2-The general political factionism as expressed in one also impacts the power. In short each group is in it for their factions and they create temporary alliances (who will be voted off the island next?). The debates between these factions usually take place in the context of “saving the revolution” something the US did in its Federalist papers. The debates are about how the “nezam” or system can be changed to help keep the revolution alive. Everyone quotes the old Ayatollah Khomeini the way we have often quoted Washington or Hamilton or Jefferson. Usually they use the quotes to gain political power. Even by those who want more open relations with the US. To these factions, foreign policy is a tactical weapon used to beat down domestic challenges.

3-That is the third part. They use foreign policy to battle domestic issues. A bit like Kerry saying “the foreign governments, they like me, they really really like me” (a la Sally Fields). Discussion about restoring ties to the allow more conservative elements to attack other less conservative elements on the foreign agenda in order to also squelch their domestic agenda. Politically the US is a political football, nothing more.

4-Since 1991 the Iranian economy has begun to develop into such a level as to affect foreign policy. Iran is a single commodity exporter and mostly exports to Japan and Europe. In the 1990’s Iran tried to create greater foreign investment and even toyed with the idea of “free trade zones”. But the huge drop in oil prices in the 1990’s killed the idea. It is ironic that the more Iran relied on oil to get it out of poverty and give itself control, the less control Iran actually had on their foreign policy and economic considerations began to dominate Iranian foreign policy over ideology. It became more dependent of foreign purchases that less independence in the minds of the old guard. The economic isolationists began to take a back seat.

5-Finally there is a pissed off population in Iran. The masses want jobs AND more political freedom. In Iran 60% of the unemployed are between 15 – 24. 28% of the youth are unemployed and 80% of the youth employed make less than 125/ month. The government has not created more jobs either. The youth expect the government, if not to make jobs, to at least create an environment were jobs can be created. In my opinion it sounds like smart youths that would act as a Prometheus unbound in regard to the future.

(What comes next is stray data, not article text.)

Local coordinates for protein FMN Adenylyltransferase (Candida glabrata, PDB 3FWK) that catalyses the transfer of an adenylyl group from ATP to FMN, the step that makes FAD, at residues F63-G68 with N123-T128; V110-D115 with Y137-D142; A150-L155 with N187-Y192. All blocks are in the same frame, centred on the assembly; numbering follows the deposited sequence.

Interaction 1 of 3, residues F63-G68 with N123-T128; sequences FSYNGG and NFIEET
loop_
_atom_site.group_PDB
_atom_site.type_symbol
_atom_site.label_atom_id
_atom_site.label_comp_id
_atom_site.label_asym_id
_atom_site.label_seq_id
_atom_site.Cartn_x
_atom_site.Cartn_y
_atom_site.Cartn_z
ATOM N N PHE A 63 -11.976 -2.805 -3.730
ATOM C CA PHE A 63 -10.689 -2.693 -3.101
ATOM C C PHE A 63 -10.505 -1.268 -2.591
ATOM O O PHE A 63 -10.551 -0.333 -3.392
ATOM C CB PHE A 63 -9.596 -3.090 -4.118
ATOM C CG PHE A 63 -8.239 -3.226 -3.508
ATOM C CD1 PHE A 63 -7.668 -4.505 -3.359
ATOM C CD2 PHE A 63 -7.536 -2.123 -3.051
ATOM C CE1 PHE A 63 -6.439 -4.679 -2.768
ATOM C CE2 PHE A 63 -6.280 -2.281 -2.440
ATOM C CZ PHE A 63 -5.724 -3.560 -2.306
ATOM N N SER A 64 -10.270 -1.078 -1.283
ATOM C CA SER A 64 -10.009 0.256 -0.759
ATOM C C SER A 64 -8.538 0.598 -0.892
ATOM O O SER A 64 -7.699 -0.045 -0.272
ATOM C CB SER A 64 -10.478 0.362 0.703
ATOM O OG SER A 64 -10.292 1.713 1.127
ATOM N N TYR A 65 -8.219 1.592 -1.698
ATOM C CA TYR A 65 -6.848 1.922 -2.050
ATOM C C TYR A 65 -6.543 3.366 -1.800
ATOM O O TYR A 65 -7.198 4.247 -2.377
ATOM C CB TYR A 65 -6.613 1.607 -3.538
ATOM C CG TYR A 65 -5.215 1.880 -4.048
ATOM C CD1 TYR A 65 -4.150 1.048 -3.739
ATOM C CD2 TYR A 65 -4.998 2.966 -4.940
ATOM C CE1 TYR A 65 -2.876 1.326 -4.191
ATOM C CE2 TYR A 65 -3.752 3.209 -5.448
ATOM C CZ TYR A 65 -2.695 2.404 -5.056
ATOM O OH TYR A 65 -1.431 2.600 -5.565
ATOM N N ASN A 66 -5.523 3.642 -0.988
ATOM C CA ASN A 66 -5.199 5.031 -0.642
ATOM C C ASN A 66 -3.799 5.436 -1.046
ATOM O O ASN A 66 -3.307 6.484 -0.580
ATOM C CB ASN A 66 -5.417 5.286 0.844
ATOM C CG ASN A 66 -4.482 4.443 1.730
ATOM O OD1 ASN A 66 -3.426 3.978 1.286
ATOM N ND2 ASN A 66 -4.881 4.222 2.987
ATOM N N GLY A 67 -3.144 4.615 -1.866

OK, its late and I have to hit the sack, will type more on this tomorrow.

- WmLambert - 05-25-2004

It could happen.

- Baldar - 05-25-2004

OK where was I.

Oh yes, Security at home and stability (Iranian stability) in the region dominat Iran's policy agenda. In Teheran for instance people obply view Russia as an unreliable ally and a potential rival of the Islamic Republic in the Trans Caspian region (read Chechnya). Teheran sees Moscows visible shifte towards the US over a wide range of issues. Russia is the sole contractor for Iran's nuclear power reactors and often repeats the US concern of Teherans nuclear program (like they didn't know what was going on?, but the fact that the Russia is willing to speak publically at this level is of concern to Iran). Russia has already stated publically that a nuclear armed Iran would be a threat to their national interests.

Iran's issues are that Teheran hs a diverse number of neighbors that don't trust them. Afghanistan to its east is still in turmoil. Iran barely caught its breath over that one when Baghdad bit the dust on its western doorstep. Both driven by the US. Iran is cognizant that it is not "Arab" (but Persian) and that spill over crisis can occur from the many countries that border them. Iran is very very sensitive to the fact that as the US aquires more influence with Iran's neighbors that Iran itself feels more vulnerable.